So how the hell will this actually work? We believe the key is a new Universal Timeline and a set of different Rooms.
The Project Room will be the “hub” of your project. Taking media management to a new extreme, this will be were you can manage different versions of your project, keep track of scripts, storyboards, and other pre-production information. Taking on board features find in other packages such as Celtx, we predict that FCX will have a big focus on ALL stages of the film-making process, including Pre-Production.
User Management will be dramatically improved in FCX. Much like in Avid, you will be able to easily create and switch between user profiles when the application first loads, and also any time whilst you have the application running. You can easily customise the FCX interface to suit your own needs. Currently, managing user customisations in Final Cut Pro is a joke. Multiple users working on the same project will also be supported. Changes will be tracked and logged.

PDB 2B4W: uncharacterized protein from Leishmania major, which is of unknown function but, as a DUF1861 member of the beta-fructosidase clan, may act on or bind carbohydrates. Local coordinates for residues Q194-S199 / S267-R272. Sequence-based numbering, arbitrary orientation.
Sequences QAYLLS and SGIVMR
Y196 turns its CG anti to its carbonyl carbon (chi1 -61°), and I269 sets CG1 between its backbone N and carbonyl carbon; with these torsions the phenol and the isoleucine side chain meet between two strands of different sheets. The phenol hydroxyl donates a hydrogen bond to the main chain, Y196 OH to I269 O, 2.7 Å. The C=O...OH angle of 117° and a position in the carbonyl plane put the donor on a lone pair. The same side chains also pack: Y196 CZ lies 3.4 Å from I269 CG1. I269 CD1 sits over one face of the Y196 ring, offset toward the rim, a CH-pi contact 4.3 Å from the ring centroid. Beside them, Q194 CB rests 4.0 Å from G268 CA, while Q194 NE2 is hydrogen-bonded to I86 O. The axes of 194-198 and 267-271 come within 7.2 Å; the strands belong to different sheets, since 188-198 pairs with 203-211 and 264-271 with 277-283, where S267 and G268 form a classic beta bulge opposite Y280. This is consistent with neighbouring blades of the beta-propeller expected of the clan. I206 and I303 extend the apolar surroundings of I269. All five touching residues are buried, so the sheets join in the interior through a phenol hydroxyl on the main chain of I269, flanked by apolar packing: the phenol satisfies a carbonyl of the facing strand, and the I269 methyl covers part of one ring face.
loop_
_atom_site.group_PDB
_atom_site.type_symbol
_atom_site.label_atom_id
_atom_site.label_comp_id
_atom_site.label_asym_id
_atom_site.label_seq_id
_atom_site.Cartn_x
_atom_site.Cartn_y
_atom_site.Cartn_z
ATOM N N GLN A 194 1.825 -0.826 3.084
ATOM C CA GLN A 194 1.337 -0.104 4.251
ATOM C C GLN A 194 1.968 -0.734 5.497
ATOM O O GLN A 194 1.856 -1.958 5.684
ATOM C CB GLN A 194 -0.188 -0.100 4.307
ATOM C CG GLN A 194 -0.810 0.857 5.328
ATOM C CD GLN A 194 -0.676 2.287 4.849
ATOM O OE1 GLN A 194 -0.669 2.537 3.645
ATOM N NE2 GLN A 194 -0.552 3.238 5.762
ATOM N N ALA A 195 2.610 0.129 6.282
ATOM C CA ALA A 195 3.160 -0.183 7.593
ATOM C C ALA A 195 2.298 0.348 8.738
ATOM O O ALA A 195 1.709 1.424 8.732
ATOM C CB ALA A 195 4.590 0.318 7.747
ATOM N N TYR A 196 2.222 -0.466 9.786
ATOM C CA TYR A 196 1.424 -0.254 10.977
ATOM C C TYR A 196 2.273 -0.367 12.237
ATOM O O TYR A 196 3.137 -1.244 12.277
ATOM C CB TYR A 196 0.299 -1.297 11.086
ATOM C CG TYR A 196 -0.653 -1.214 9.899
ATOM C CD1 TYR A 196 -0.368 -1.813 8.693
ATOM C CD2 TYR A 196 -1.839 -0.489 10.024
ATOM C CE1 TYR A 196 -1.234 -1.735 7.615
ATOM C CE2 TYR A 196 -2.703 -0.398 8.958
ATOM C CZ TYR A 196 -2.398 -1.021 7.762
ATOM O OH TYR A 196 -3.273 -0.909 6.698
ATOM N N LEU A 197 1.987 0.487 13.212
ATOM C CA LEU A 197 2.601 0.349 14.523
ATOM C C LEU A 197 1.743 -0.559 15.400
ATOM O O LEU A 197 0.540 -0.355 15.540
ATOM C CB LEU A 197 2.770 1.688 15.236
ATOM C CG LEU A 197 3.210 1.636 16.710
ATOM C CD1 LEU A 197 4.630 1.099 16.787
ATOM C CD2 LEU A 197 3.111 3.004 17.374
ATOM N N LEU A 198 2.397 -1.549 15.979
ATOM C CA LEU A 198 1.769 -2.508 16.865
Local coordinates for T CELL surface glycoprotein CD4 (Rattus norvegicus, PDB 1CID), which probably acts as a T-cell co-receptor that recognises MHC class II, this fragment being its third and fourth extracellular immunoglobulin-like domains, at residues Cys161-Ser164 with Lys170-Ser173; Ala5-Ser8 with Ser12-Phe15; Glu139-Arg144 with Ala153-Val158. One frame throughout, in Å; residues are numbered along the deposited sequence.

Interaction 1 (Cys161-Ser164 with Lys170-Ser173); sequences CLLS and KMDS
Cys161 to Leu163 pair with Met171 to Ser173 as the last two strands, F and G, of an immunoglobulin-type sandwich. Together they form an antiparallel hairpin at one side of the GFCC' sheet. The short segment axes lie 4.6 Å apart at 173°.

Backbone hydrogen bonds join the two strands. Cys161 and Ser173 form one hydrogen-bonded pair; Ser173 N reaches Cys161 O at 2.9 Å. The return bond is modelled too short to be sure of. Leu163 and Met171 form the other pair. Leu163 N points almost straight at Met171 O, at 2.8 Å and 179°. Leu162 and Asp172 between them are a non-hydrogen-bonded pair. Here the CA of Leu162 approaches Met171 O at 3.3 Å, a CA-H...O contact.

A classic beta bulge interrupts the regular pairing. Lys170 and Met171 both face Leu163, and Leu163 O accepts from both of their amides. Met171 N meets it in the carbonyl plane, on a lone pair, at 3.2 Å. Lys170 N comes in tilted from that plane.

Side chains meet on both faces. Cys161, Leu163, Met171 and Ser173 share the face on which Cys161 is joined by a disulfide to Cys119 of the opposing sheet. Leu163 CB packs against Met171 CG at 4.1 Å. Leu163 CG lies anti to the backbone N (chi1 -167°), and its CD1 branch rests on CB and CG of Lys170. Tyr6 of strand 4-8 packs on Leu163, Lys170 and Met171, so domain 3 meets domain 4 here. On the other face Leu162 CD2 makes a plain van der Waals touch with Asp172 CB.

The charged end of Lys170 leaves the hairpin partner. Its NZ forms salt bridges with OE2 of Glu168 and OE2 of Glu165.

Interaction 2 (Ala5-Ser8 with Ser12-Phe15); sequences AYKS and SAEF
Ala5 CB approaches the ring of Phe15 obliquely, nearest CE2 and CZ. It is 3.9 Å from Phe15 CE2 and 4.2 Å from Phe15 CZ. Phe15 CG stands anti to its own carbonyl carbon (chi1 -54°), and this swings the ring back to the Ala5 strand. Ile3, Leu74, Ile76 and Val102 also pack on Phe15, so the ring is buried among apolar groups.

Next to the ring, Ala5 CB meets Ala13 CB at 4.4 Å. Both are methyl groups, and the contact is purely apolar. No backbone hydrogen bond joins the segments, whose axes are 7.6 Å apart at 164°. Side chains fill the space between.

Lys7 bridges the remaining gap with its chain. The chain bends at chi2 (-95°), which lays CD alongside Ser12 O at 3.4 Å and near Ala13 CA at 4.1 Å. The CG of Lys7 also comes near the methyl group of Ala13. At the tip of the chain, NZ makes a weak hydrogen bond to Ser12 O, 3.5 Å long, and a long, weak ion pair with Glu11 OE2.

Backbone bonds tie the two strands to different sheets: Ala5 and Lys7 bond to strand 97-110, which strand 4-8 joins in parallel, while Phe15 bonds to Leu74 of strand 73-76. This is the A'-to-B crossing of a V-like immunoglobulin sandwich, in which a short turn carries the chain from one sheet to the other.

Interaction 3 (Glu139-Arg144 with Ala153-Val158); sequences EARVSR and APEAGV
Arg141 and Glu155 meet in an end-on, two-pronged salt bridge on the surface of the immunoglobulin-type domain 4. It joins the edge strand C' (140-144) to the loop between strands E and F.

We predict that as an extension to their current MobileMe platform, they will release MobileMe Pro, which will easily allow you to share pre-production documents such as scripts and call sheets, as well as offer everything that Final Cut Server currently has to offer. You’ll be able to easily export rough cuts out of FCX, that will automatically be uploaded to the MobileMe platform, and then producers can access these videos on their iPhone.
The whole selling point of FCX will be making life quicker and easier. In typical Apple style – they’ll take features only found on extremely expensive and high-end products, and make them cool and pretty for trendy Apple users. The integration between FCX, the Internet, AppleTV and iPhones will be extremely important to the success of the product.